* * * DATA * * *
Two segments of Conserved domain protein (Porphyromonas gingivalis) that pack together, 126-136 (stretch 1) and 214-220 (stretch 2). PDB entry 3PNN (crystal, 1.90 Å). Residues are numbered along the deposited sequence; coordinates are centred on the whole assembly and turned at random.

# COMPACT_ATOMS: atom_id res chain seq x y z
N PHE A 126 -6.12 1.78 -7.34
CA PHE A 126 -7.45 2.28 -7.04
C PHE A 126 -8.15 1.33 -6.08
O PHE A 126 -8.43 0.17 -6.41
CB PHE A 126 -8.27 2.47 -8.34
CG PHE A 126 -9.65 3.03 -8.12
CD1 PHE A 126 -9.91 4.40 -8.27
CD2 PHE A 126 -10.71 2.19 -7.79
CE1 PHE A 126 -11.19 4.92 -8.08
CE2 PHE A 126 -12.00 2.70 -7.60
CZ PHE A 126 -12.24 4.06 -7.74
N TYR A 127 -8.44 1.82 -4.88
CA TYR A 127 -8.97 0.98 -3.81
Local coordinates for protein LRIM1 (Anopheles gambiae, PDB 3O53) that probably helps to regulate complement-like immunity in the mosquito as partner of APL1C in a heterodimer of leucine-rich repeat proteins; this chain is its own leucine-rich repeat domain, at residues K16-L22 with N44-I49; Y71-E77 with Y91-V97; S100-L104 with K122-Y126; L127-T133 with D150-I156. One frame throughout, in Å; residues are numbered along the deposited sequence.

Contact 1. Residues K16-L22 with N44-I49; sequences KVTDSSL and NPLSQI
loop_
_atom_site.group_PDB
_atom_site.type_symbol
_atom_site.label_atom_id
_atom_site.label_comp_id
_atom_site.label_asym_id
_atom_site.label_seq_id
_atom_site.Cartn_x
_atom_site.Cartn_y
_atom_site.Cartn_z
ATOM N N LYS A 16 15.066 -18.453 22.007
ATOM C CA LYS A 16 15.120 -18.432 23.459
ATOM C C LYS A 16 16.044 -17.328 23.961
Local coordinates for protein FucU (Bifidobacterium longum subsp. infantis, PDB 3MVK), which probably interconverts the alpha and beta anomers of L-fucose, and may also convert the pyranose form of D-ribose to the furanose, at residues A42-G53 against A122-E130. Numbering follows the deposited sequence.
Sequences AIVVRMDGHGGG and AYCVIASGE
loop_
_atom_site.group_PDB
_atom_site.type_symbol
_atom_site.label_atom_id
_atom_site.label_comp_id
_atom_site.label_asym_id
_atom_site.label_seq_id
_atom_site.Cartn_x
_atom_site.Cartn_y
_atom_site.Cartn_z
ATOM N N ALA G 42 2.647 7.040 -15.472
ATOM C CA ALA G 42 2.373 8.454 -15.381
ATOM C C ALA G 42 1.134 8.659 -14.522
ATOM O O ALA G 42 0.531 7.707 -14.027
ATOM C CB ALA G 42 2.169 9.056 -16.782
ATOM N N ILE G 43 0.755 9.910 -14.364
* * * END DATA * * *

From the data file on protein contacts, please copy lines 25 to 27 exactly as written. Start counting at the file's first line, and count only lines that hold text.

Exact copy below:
_atom_site.Cartn_x
_atom_site.Cartn_y
_atom_site.Cartn_z